I have two categories for my patients. There are those who want to feel better, and want to come in the office, let me do my thing, and then leave until their next appointment. We make progress, but their healing time is limited to their office visits. This is what works best for many people, and that is just fine.
But then there is my other group of patients.
This is the group that wants to feel better, and wants to know every possible thing they could be doing to help themselves feel better faster.
This group is dear to my heart, because this is how I would be as a patient. If I was unwell, I would want to do everything possible on my own to recover. Not that I don't love a good acupuncture treatment, but I'd much rather get well faster and perhaps not have to come back in for more visits. So, contrary to conventional medical business models, I like to focus on what I can do to empower my patients to help themselves get better and perhaps not be my patients anymore.
The field of physical therapy uniquely requires that the practitioners provide tools for recovery to their patients. Having repeatedly given this sort of information to her patients for so many years, Doranne is quite practiced at sharing this information.
Our bodies can be our tools to get around in the world, they can be an impediment, or most likely both. Keeping these tools sharp and well-oiled is essential for a healthy existence. We are bound to strain our physique through poor posture, stress and injury.
Having a useful method to help us prevent and manage aches, pains, and structural imbalance allows us to take charge of our health in a way that is very difficult to do on our own.
I'm so grateful to Doranne for sharing her years of wisdom in the concise version of a handbook.
Doranne has created Your Body Book, which is literally the handbook for taking care of your body. I adore her book, and am pleased that she was willing to answer some of my questions about her work and the resource she has created.
Miranda: What made you decide to write Your Body Book?
Doranne: While working as a physical therapist for more than 30 years, I realized I had been scribbling illegible instructions and drawing child-like stick figures on easily-lost pieces of paper for clients for years. So at the end of each work day, for about a year, I compiled the information and exercises I normally share with my patients, resulting in the creation of Your Body Book Guide to Better Body Motion with Less Pain. This self-help health care book empowers people to take responsibility to successfully manage their health. I am passionate about helping others physically, as well as mentally, emotionally, and spiritually.
Miranda: How is Your Body Book best used as a tool by any of us with pain, injuries, or structural imbalances? (Aka ALL OF US!)
Doranne: The more you know, the better you can help your body and mind heal with time, by managing pain, improving blood flow, eating right, getting adequate sleep, and minimizing fear, worry, anxiety, and stress. It is easy to become fearful, especially when in pain. Mental and/or emotional stress can lead to physical problems such as causing muscles to tighten and increase pain. Stress and anxiety can decrease sleep, which slows healing and increases pain. Worry, especially about things out of our control, can be overwhelming.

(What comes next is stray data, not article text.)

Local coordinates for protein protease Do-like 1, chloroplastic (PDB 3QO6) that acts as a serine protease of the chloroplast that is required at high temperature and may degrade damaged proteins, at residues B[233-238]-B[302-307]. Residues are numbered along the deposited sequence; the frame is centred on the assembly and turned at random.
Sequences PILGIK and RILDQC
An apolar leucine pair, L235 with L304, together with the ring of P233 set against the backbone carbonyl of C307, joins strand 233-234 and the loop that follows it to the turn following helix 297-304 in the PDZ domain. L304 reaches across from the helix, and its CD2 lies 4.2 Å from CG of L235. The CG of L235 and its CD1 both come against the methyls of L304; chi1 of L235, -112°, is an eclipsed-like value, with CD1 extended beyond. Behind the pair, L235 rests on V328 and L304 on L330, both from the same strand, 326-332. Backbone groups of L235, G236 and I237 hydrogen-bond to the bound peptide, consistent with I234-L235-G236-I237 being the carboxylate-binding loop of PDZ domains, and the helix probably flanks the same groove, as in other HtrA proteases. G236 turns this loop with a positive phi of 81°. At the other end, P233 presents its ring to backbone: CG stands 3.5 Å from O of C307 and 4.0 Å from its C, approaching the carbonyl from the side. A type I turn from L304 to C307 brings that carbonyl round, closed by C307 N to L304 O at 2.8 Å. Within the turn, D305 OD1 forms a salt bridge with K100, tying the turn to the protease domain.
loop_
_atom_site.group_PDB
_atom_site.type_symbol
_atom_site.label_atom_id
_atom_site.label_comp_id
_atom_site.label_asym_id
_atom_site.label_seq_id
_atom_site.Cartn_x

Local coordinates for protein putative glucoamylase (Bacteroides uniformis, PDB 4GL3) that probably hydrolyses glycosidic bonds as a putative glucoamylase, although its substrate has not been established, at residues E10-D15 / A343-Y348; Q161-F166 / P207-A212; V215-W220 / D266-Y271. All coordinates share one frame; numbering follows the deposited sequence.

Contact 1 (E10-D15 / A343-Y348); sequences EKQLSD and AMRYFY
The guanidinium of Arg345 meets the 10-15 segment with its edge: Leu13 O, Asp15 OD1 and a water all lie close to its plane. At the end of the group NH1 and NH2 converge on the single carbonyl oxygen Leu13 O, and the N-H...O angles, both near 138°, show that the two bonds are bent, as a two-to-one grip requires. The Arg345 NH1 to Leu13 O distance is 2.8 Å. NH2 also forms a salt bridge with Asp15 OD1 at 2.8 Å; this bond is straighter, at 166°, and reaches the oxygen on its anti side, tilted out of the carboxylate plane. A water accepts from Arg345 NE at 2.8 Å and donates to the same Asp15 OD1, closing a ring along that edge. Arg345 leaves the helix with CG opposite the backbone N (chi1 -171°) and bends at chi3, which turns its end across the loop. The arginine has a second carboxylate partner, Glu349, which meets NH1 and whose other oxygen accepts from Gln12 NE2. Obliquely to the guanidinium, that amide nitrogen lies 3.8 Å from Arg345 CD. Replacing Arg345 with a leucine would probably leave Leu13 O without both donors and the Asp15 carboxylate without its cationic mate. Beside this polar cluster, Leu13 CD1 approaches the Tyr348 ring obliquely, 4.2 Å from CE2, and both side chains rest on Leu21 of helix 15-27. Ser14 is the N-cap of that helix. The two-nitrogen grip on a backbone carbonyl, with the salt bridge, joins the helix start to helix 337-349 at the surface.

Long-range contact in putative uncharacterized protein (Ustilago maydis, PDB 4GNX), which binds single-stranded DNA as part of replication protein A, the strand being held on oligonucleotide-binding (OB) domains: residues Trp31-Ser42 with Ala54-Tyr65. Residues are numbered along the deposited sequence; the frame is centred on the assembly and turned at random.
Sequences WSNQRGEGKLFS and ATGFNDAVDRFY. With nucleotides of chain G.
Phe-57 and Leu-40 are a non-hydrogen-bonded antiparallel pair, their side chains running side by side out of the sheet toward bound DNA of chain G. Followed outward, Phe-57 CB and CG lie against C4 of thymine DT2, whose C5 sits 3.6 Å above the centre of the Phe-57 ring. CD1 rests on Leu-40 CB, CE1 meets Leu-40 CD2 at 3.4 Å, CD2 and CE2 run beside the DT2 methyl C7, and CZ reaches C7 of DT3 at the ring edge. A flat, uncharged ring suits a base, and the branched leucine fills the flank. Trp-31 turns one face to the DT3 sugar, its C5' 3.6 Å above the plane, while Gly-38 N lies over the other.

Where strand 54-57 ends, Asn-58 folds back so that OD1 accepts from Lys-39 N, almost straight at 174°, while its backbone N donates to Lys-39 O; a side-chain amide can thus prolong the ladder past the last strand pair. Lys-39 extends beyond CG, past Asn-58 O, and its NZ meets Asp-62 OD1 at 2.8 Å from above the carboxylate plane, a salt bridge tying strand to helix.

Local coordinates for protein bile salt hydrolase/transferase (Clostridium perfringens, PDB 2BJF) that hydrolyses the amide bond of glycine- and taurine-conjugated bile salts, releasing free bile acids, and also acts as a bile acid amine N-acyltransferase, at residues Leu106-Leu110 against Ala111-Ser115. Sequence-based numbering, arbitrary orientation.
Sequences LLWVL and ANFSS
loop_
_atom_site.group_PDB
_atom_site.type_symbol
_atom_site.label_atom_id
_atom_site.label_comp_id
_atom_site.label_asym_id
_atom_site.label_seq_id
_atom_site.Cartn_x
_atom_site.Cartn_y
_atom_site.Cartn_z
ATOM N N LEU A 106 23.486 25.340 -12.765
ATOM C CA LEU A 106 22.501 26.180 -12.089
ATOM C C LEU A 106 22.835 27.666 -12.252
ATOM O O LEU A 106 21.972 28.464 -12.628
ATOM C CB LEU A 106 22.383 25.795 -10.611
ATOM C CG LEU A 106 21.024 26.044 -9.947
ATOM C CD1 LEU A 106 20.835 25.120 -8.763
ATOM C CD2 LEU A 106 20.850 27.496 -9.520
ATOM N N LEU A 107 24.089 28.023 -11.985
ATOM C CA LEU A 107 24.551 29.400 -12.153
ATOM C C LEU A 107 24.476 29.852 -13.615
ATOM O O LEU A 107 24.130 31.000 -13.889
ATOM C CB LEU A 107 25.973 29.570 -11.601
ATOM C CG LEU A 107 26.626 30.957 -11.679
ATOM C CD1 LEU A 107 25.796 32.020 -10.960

The more you know, the more tools you can use well. Tools to decrease physical pain include: ice packs, heat, including hot showers and baths, pools, pillows for support and positioning, breathing, gentle exercise, and sleep. Give your body and brain plenty of water and good nutrition.
The good news is the body does its best to mend, especially with injuries involving bones, joints, and muscles. Give your body time to heal; generally for every “down” day, it may take two to three days to recover.
Miranda: What is one of the most common questions you get as a physical therapist?
Doranne: One question I am frequently asked, is when to use ice or heat to decrease pain. The bottom line--both ice and heat increase circulation; improved blood flow helps the body heal. Ice is best immediately after an injury, with really sharp pain, muscle spasm, or inflammation (hot, red, swollen). Heat is better with more chronic conditions, low-grade pain, or when the area is more stiff than painful.
Miranda: Any favorite tips or advice you would care to share?
Doranne: Rice socks. I recommend making rice socks by pouring about two pounds of uncooked rice into a long sock. Tie/sew to close. Place in microwave for about two minutes or until comfortably warm. A second rice sock can be kept in the freezer and used as an ice pack.
Thank you so much to Doranne for taking the time to share some of her knowledge with us. So many years of experience is a valuable gift to share, and Your Body Book is such a convenient form!
Doranne currently works as an on-call physical therapist. She is very willing to answer questions via e-mail or phone, and is also available for public speaking and teaching.
Go to www.YourBodyBook.com for more information, including upcoming presentations. Your Body Book is available on Amazon, at the local Grants Pass, Oregon bookstores including Aquarius, The Book Lore, The Herb Shop, and Oregon Books. It is also available locally at Dr. Kahn’s office, and from Kay Nielson, PTA, LMT, in Selma, Oregon.
Thank you for reading. Even though I am trained as a physical therapist, I am passionate about not only helping people physically, but also mentally, emotionally, and spiritually; to help them be whole in their soul. With 32 years of hands-on experience, I currently work as an on-call physical therapist. Please don't hesitate to contact me.
P.O. Box 5735 • Grants Pass, OR 97527 • 541-643-9289 cell 541-955-3209 fax • firstname.lastname@example.org • www.yourbodybook.com